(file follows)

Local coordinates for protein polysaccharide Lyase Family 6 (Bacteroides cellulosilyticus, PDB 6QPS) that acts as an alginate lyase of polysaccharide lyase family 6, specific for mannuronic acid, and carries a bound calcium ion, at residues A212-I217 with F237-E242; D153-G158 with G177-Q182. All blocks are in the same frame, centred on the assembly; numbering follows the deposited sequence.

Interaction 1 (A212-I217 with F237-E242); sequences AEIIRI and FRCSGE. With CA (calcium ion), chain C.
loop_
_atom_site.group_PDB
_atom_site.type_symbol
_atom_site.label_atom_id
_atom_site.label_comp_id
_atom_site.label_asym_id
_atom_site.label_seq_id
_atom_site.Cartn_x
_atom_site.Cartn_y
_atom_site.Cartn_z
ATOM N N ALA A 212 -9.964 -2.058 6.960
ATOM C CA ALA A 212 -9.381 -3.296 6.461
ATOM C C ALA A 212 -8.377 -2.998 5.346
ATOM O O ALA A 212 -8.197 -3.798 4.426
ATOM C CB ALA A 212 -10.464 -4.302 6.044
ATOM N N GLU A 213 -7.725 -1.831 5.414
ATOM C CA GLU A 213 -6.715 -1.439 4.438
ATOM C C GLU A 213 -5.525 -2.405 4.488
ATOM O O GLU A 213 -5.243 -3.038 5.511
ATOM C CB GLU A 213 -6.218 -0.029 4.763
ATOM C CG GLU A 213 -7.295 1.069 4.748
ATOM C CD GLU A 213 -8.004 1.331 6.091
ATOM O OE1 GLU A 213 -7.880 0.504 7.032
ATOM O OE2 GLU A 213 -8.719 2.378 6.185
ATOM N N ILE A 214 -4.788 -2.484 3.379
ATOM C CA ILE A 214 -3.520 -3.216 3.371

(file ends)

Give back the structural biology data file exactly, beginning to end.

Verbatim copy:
Local coordinates for protein polysaccharide Lyase Family 6 (Bacteroides cellulosilyticus, PDB 6QPS) that acts as an alginate lyase of polysaccharide lyase family 6, specific for mannuronic acid, and carries a bound calcium ion, at residues A212-I217 with F237-E242; D153-G158 with G177-Q182. All blocks are in the same frame, centred on the assembly; numbering follows the deposited sequence.

Interaction 1 (A212-I217 with F237-E242); sequences AEIIRI and FRCSGE. With CA (calcium ion), chain C.
loop_
_atom_site.group_PDB
_atom_site.type_symbol
_atom_site.label_atom_id
_atom_site.label_comp_id
_atom_site.label_asym_id
_atom_site.label_seq_id
_atom_site.Cartn_x
_atom_site.Cartn_y
_atom_site.Cartn_z
ATOM N N ALA A 212 -9.964 -2.058 6.960
ATOM C CA ALA A 212 -9.381 -3.296 6.461
ATOM C C ALA A 212 -8.377 -2.998 5.346
ATOM O O ALA A 212 -8.197 -3.798 4.426
ATOM C CB ALA A 212 -10.464 -4.302 6.044
ATOM N N GLU A 213 -7.725 -1.831 5.414
ATOM C CA GLU A 213 -6.715 -1.439 4.438
ATOM C C GLU A 213 -5.525 -2.405 4.488
ATOM O O GLU A 213 -5.243 -3.038 5.511
ATOM C CB GLU A 213 -6.218 -0.029 4.763
ATOM C CG GLU A 213 -7.295 1.069 4.748
ATOM C CD GLU A 213 -8.004 1.331 6.091
ATOM O OE1 GLU A 213 -7.880 0.504 7.032
ATOM O OE2 GLU A 213 -8.719 2.378 6.185
ATOM N N ILE A 214 -4.788 -2.484 3.379
ATOM C CA ILE A 214 -3.520 -3.216 3.371